A research firm delayed the first authorized outdoor test of genetically altered bacteria for a week on Wednesday while a judge considers a bid by environmentalists to halt the experiment.
Sacramento County Superior Court Judge Darrel Lewis said Advanced Genetic Sciences voluntarily postponed application of the frost-inhibiting bacteria on plants in Contra Costa County so he can properly study the case before an April 23 hearing.
The Oakland-based company's attorney, Terry J. Houlihan, said Advanced Genetic Sciences delayed the test until April 24 to avoid a hurried ruling Wednesday on a request for a temporary restraining order.
Instead, Houlihan said, the case will be discussed April 23, when the judge considers the request by environmental groups for a permanent injunction against the test.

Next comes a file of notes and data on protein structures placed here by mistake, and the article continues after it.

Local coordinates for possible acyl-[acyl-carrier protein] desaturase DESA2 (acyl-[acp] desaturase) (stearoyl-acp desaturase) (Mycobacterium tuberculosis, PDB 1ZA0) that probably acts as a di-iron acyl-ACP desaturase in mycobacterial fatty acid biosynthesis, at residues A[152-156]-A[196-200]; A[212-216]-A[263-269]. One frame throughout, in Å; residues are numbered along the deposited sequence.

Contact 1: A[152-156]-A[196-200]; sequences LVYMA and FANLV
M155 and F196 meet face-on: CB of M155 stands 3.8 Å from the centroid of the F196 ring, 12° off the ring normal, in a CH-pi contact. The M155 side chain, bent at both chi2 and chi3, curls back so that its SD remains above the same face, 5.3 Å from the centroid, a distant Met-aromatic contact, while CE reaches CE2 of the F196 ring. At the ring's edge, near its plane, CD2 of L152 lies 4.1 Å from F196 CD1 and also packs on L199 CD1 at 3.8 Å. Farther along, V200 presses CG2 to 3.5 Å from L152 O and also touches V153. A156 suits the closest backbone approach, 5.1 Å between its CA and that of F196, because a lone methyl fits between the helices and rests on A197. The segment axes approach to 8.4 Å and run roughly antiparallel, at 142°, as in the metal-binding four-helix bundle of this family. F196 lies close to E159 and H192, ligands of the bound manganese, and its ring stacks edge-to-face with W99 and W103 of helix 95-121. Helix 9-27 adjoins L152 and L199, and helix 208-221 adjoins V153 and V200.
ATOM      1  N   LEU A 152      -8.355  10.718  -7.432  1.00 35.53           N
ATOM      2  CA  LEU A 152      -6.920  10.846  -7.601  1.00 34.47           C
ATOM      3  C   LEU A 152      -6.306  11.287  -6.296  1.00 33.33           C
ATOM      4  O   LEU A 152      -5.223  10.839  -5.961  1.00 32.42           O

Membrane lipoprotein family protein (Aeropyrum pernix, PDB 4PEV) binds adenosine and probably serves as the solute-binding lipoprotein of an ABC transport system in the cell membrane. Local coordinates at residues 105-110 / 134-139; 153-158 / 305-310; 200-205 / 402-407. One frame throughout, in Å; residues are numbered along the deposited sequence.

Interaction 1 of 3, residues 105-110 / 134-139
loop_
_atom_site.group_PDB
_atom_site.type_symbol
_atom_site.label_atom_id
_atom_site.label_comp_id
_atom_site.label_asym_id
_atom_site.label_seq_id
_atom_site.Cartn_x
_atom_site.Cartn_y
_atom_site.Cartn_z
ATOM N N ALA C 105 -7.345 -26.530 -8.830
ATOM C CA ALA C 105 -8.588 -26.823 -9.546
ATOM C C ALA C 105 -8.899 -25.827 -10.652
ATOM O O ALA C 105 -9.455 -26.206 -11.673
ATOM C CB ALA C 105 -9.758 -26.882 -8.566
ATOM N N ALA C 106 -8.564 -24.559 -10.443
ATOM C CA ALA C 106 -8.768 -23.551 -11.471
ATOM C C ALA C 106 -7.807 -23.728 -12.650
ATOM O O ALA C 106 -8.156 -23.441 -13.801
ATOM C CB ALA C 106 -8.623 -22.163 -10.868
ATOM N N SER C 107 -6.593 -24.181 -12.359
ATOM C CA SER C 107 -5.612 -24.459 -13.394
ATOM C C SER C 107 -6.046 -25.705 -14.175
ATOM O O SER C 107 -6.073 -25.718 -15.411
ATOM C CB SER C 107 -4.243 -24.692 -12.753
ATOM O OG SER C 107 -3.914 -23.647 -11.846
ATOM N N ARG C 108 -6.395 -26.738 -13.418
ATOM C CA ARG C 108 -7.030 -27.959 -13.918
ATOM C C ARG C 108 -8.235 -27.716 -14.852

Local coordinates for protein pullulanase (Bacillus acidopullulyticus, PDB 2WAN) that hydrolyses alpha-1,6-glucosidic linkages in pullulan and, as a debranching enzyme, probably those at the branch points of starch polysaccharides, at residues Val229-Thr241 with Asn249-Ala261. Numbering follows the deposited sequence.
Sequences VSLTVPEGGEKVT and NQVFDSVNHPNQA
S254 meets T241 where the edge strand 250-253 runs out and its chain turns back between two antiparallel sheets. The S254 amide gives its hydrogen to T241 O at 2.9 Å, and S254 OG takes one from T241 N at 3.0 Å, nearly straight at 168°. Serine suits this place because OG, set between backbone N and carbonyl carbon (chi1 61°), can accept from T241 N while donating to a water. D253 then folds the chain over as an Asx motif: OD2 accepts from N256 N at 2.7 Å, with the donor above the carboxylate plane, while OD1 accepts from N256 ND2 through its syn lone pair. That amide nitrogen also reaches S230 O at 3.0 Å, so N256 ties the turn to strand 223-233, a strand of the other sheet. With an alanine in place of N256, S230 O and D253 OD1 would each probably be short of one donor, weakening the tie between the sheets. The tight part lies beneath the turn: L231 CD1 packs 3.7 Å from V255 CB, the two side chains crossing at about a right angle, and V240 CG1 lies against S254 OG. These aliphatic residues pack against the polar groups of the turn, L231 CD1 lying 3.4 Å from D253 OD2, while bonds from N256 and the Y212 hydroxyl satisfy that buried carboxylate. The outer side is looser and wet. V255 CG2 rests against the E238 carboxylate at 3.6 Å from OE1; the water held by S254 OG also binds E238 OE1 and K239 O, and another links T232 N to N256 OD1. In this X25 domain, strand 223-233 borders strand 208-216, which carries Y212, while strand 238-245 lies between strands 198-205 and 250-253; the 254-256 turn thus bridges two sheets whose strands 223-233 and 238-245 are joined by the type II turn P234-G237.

The groups' attorney, Scott R. Keene, said their suit alleges that the assessment of the test's potential environmental effects was inadequate.
Representatives of Advanced Genetic Sciences say no experiment has been so thoroughly tested before its field application as the bacteria known as Frostban.
The firm said it plans to apply Frostban to 2,400 strawberry plants on the edge of Brentwood in rural Contra Costa County, about 50 miles northeast of San Francisco.
Frostban has been shown in laboratory trials to knock out a frost-promoting bacteria and protect plants from frost damage at temperatures as low as 23 degrees Fahrenheit. Frost damage costs American farmers an estimated $1.6 billion annually.